Brain injury can strike anyone at any time.

While these injuries are always unexpected and life-altering, brain injuries vary widely in severity, and each case is unique. It’s also an invisible injury that can sometimes affect the entire body, from mental health and cognition to physical ability. 

If you or a loved one have suffered a brain injury, the first thing you need to know is you are not alone. The mission of the Brian Injury Association of Tennessee is to accompany you throughout this journey. Whether it’s directing you to a nearby accredited clinic, navigating paperwork, or connecting you with a support group with other survivors, BIAT exists to help you understand your injury and the resources available to help you. 

Brain Injury Association of America defines traumatic brain injury (TBI) as an alteration in brain function, or other evidence of brain pathology, caused by an external force. Often referred to as an acquired brain injury, a non-traumatic brain injury causes damage to the brain by internal factors, such as a lack of oxygen, exposure to toxins, pressure from a tumor, etc.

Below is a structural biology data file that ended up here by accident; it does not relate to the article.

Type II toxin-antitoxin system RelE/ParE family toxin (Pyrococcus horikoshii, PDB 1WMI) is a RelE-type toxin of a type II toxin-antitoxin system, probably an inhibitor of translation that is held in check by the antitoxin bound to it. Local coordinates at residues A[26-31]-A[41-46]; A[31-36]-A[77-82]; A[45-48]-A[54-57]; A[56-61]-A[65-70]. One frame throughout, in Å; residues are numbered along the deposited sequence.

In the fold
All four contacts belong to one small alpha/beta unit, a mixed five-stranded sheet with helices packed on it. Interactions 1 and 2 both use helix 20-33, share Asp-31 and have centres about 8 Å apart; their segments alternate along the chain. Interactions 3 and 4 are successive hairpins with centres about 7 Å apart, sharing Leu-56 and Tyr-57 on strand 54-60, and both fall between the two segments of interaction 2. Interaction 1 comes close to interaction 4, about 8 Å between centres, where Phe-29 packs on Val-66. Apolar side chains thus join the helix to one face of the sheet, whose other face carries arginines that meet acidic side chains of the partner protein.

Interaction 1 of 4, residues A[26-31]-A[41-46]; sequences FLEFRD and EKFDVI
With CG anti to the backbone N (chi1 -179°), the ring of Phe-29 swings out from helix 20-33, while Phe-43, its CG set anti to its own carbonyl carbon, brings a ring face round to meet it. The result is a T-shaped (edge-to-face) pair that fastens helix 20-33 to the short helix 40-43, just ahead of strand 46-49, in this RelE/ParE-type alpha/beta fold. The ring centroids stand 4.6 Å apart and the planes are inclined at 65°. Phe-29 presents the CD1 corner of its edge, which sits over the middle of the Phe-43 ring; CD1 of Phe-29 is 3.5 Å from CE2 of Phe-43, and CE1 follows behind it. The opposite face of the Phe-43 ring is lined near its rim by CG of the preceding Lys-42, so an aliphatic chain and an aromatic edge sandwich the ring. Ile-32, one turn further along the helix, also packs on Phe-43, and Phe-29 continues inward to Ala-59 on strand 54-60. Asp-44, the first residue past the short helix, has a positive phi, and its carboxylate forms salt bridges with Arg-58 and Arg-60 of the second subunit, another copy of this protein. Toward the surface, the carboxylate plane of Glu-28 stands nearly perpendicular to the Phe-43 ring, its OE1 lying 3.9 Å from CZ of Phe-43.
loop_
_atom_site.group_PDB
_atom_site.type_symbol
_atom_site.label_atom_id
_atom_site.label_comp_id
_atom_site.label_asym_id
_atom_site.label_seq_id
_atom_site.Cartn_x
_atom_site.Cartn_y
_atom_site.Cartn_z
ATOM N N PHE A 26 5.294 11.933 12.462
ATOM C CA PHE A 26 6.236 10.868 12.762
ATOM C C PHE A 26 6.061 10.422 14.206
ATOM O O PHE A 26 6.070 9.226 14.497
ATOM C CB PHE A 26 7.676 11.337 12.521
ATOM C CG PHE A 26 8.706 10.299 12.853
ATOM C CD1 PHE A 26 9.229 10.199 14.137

Symptoms of brain injury can include:

Spinal fluid (thin, clear liquid) coming out of the ears or loss of consciousness 
Dilated (the black center of the eye is large and does not get smaller in light) or unequal size of pupils
Vision changes (blurred vision or seeing double, not able to tolerate bright light, loss of eye movement, blindness)
Balance problems
Respiratory failure (difficulty breathing)
Emotional Instability
Coma (not alert and unable to respond to others) or semi-comatose state
Paralysis, or difficulty moving body parts
Cognitive deficits/problems

Learn more about the causes and symptoms of brain injury from the Brain Injury Association of America or from our Traumapedia.

Recovery from a brain injury is complex. While research shows that therapy can improve outcomes, the patient and their support system must remain actively involved throughout recovery.
Candice Smith, BSN, RN, CCRN-K
Research Nurse Specialist III
Vanderbilt Brain Injury Center